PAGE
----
About the Author
Arthur Miller was born in New York City in 1915. His first theatrical success occurred in 1947 with All My Sons, which earned him the Drama Critics Circle Award. In 1949, Death of a Salesman was given the Pulitzer Prize, the Drama Critics Circle Award and the Tony Award for Best Play. The Crucible won another Tony Award for Best Play four years later. His other plays include A View From the Bridge, After the Fall, Incident at Vichy, Broken Glass and Mr. Peters' Connections. In 2001, he received The National Book Foundation Medal for Distinguished Contribution to American Letters Award.
Mr. Miller died on Feb. 10, 2005 at the age of 89.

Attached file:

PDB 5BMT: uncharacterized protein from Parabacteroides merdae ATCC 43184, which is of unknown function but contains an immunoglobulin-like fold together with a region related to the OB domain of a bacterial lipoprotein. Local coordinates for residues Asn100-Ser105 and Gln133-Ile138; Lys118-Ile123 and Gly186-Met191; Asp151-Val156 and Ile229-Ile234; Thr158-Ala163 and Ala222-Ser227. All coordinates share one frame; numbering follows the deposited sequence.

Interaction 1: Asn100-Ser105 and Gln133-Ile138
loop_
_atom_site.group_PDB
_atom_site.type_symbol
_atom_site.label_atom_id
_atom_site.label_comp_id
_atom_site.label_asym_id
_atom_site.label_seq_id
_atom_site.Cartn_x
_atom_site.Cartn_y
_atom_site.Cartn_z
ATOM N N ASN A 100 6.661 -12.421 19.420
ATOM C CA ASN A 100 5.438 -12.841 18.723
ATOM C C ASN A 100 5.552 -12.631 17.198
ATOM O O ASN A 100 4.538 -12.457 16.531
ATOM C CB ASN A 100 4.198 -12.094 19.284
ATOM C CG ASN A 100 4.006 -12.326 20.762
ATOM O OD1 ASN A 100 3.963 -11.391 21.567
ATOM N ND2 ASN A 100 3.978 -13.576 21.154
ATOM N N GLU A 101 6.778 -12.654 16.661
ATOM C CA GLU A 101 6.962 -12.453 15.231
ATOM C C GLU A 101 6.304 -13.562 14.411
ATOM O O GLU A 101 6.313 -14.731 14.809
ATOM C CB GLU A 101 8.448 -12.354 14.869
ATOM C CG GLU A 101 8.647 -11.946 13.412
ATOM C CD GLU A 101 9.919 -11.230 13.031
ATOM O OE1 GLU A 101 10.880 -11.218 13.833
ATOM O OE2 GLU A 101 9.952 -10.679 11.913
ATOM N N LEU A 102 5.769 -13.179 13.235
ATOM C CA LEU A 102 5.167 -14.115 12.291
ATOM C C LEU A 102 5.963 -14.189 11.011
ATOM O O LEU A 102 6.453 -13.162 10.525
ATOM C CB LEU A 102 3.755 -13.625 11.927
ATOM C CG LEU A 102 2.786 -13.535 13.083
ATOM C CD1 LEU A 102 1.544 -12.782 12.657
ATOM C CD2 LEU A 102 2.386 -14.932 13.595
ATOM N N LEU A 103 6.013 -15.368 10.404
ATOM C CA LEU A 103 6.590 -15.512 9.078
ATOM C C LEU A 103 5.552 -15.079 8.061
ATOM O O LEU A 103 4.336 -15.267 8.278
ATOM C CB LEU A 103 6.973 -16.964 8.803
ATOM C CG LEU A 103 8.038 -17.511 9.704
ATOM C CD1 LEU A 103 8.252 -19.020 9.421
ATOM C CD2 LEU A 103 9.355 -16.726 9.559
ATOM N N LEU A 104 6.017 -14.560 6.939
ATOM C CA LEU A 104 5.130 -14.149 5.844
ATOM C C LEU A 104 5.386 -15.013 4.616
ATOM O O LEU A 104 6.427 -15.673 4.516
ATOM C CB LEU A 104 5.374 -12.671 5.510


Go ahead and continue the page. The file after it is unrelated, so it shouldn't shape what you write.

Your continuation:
DEATH OF A SALESMAN (1949) succeeded as a brilliant modern tragedy that, in recent productions starring Dustin Hoffman and Brian Dennehy, has shown that it still commands the stage. Traveling salesman Willy Loman is on the verge of a nervous breakdown, eaten up with guilt and shame over his failures as provider and father. As he struggles with the present and flashes back to the past, we witness his desperate journey toward redemption. This simple, powerful production of 1965 reunites the original Willy, Lee J. Cobb, with Linda Loman, Mildred Dunnock, and features a young Hoffman. Confidently directed for audio by Broadway veteran Ulu Grosbard, the recording benefits from Miller's years of writing radio plays; it is easily followed. The action in THE CRUCIBLE is not nearly as clear. In fact, this 1972 production has numerous problematic elements, from amateurish technical details to uneven performances. But then, the script itself doesn't help much. A far lesser offering than SALESMAN, this account of the Salem witch trials enjoys more revivals than any other Miller play. Perhaps its popularity stems from its thinly disguised reference to the McCarthy hearings and the destructiveness of public hysteria. Robert Foxworth, now 60 and notably reviving his stage career after decades in television, makes for a virile and dynamic John Proctor, the flawed hero of the piece. But director John Berry has erred on the turgid side. Y.R. Winner of AudioFile Earphones Award © AudioFile 2002, Portland, Maine-- Copyright © AudioFile, Portland, Maine